The Boston Review has a long, but thought-provoking article on whether soldiers should be able to opt-out of conflicts they believe are unjust.
The gist of the argument goes like this:
1. Most Wars are Unjust. Both sides of a war can't be just, so every war is either a conflict between a just side and an unjust side or between two unjust sides. So, if you find yourself fighting in a war, statistically you're more likely to be fighting on the unjust side.
2. It's Wrong to Fight for an Unjust Cause. Soldiers ultimately decide whether to participate in a war, and they bear responsibility for that decision. It's not just to attack even enemy soldiers for an unjust cause, just as it would be unjust for a criminal on the run to shoot a police officer.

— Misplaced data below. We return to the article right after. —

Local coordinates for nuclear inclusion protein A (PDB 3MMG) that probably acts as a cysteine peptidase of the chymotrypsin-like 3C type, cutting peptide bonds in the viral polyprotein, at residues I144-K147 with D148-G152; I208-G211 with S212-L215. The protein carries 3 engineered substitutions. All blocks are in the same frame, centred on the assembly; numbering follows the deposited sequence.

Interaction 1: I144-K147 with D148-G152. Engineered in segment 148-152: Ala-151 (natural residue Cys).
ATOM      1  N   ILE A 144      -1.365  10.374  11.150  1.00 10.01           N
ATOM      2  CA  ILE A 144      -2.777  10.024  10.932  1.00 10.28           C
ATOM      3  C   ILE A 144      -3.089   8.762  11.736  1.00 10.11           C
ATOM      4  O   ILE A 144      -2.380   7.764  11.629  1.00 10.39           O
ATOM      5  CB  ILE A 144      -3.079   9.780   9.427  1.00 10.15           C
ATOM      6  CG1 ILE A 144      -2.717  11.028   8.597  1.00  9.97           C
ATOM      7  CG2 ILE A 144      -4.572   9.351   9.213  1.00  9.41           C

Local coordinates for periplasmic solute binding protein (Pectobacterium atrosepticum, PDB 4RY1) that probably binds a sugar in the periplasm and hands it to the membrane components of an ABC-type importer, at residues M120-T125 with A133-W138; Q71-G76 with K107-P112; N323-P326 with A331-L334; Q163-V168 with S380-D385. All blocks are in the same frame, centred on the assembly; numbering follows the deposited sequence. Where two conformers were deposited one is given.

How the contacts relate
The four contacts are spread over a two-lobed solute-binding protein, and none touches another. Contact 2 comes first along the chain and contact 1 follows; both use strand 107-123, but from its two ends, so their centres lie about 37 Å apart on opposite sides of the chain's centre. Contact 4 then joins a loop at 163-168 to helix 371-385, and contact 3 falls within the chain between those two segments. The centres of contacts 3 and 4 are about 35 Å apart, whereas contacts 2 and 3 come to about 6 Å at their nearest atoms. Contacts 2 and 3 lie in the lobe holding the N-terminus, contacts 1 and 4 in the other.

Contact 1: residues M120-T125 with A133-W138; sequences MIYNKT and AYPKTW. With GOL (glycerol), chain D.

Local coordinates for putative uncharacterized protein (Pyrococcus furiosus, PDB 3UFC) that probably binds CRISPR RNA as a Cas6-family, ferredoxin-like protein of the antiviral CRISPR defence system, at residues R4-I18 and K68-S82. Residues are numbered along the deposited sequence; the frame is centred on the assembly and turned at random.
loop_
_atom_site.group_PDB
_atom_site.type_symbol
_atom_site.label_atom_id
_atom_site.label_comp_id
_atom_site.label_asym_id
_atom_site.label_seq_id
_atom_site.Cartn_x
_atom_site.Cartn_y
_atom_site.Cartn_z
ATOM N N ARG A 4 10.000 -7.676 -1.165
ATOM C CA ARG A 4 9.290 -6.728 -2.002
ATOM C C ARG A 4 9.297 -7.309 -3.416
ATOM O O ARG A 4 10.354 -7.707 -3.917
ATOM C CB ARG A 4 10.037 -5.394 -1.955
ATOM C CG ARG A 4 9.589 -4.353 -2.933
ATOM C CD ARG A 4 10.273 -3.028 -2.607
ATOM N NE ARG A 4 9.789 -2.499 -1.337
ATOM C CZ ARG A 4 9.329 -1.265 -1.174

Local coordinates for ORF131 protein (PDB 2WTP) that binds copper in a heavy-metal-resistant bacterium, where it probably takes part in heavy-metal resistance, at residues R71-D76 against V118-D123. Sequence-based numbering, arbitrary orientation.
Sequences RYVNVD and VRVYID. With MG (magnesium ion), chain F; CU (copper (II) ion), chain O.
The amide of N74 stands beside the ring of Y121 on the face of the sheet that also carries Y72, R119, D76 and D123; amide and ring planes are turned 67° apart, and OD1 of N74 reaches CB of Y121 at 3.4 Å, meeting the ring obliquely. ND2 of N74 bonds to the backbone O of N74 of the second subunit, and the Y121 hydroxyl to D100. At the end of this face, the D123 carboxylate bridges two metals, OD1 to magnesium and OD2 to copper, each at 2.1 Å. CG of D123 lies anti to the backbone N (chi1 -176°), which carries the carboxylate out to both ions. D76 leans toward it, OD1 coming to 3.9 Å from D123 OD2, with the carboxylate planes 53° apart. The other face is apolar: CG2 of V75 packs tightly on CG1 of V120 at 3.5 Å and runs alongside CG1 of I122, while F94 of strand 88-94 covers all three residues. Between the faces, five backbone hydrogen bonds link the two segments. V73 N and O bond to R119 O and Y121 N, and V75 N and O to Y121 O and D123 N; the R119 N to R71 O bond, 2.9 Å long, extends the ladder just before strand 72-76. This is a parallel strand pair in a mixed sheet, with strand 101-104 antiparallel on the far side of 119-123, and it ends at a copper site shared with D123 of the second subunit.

3. Therefore, soldiers should be able to opt-out of conflicts they believe are unjust. This is just an extension of the current rule that soldiers must disobey orders during combat that they believe are unjust.
Of course, Point Number 1 above isn't really necessary for the conclusion, but it makes the issue more pressing. Otherwise, you could simply say, 'well, this isn't important because most wars are just anyway.'
So, is Point Number 2 right?